The world's top scientific authority on climate change was set to adopt a landmark report yesterday that warns that the impacts of global warming are already visible, will accelerate this century and are potentially irreversible.
The document crafted by the UN's Intergovernmental Panel on Climate Change (IPCC) summarizes the first overview on the greenhouse-gas effect since 2001.
It is styled as a guide for politicians facing tough decisions on cutting pollution from fossil fuels, shifting to cleaner energy and bolstering defenses against drought, flood, storms and other problems set to intensify through climate change.
The IPCC was to adopt a 20-page "summary for policymakers" and a 70-page technical document and follow this with a press conference attended by UN Secretary-General Ban Ki-moon, who warned yesterday the world is on the verge of a "catastrophe" because of global warming.
The report encapsulates three phonebook-sized assessments, issued earlier this year, that effectively consigns once-powerful "climate sceptics" to a small and shrinking minority.
The IPCC says the evidence of a human role in observed warming is now "unequivocal."
Retreating glaciers and snow loss in alpine regions, thinning Arctic summer sea ice and thawing permafrost show that climate change is already on the march, it says.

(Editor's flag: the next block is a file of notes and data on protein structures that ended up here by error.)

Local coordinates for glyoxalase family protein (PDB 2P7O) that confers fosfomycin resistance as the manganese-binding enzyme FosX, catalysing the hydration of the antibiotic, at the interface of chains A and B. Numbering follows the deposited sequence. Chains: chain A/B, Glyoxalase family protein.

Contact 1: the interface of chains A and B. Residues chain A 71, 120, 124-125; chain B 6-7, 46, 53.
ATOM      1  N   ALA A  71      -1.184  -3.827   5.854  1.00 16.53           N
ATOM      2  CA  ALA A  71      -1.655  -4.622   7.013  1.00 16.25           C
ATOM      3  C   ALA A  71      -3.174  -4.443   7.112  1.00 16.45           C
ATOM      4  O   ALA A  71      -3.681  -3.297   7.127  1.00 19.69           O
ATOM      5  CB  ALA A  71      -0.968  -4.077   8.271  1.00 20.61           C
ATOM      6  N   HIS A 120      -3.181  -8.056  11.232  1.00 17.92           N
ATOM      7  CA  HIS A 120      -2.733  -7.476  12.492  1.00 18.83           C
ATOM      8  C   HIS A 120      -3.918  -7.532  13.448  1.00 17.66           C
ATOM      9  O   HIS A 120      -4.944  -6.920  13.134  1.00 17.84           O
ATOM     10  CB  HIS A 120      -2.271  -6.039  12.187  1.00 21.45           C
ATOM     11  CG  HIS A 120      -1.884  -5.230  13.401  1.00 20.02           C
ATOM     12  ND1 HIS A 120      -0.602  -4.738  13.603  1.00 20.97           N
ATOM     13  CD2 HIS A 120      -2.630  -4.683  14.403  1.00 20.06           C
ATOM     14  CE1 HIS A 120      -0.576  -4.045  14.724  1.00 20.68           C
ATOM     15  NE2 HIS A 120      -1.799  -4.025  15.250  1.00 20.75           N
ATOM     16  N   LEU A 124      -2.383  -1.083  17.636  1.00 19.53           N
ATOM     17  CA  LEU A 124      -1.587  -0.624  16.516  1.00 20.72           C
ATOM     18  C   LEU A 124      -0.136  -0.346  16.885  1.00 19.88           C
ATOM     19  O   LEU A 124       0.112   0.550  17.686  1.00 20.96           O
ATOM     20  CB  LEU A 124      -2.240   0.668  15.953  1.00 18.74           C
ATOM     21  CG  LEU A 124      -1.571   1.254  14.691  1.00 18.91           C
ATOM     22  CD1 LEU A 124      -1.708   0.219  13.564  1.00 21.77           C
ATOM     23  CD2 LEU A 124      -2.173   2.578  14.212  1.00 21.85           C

By 2100, global average surface temperatures could rise by between 1.1oC and 6.4oC compared to 1980 to 1999 levels, while sea levels will rise by between 18cm and 59cm, it said.
Heatwaves, rainstorms, water stress, tropical cyclones and surges in sea level are among the events expected to become more frequent, more widespread and more intense this century.
"All countries" will be affected but poorer countries -- ironically those least to blame for causing the problem -- will be hit hardest and they have the least resources for coping, a draft of the new report said.
Publication of the report comes in the runup to a conference in Bali, Indonesia, where the world's countries will gather to ponder the climate crisis.
The Dec. 3 to Dec. 14 conference of the UN Framework Convention on Climate Change is tasked with setting a "roadmap" of negotiations for intensifying cuts in carbon emissions beyond 2012, when the Kyoto Protocol runs out.
Carbon pollution, emitted especially by the burning of oil, gas and coal, traps heat from the Sun, thus warming the Earth's surface and inflicting changes to weather systems.